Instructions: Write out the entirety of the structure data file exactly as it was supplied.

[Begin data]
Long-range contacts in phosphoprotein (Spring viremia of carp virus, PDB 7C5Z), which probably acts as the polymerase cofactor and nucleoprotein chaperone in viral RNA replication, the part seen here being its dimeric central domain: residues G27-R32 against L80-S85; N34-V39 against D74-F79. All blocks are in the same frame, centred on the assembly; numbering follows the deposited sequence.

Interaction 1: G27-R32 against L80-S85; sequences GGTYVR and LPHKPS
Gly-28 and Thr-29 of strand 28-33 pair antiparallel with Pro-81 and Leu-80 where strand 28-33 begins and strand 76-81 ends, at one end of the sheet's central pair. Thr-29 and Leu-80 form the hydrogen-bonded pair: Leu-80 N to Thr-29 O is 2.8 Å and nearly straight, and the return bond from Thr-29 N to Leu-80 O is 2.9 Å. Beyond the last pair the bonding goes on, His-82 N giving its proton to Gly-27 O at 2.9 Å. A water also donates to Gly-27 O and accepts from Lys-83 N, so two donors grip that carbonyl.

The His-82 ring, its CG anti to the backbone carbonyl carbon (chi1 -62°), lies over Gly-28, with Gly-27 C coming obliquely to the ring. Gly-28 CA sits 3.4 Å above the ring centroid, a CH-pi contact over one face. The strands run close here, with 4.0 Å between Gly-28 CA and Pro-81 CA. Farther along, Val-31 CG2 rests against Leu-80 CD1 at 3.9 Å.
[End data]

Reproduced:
Long-range contacts in phosphoprotein (Spring viremia of carp virus, PDB 7C5Z), which probably acts as the polymerase cofactor and nucleoprotein chaperone in viral RNA replication, the part seen here being its dimeric central domain: residues G27-R32 against L80-S85; N34-V39 against D74-F79. All blocks are in the same frame, centred on the assembly; numbering follows the deposited sequence.

Interaction 1: G27-R32 against L80-S85; sequences GGTYVR and LPHKPS
Gly-28 and Thr-29 of strand 28-33 pair antiparallel with Pro-81 and Leu-80 where strand 28-33 begins and strand 76-81 ends, at one end of the sheet's central pair. Thr-29 and Leu-80 form the hydrogen-bonded pair: Leu-80 N to Thr-29 O is 2.8 Å and nearly straight, and the return bond from Thr-29 N to Leu-80 O is 2.9 Å. Beyond the last pair the bonding goes on, His-82 N giving its proton to Gly-27 O at 2.9 Å. A water also donates to Gly-27 O and accepts from Lys-83 N, so two donors grip that carbonyl.

The His-82 ring, its CG anti to the backbone carbonyl carbon (chi1 -62°), lies over Gly-28, with Gly-27 C coming obliquely to the ring. Gly-28 CA sits 3.4 Å above the ring centroid, a CH-pi contact over one face. The strands run close here, with 4.0 Å between Gly-28 CA and Pro-81 CA. Farther along, Val-31 CG2 rests against Leu-80 CD1 at 3.9 Å.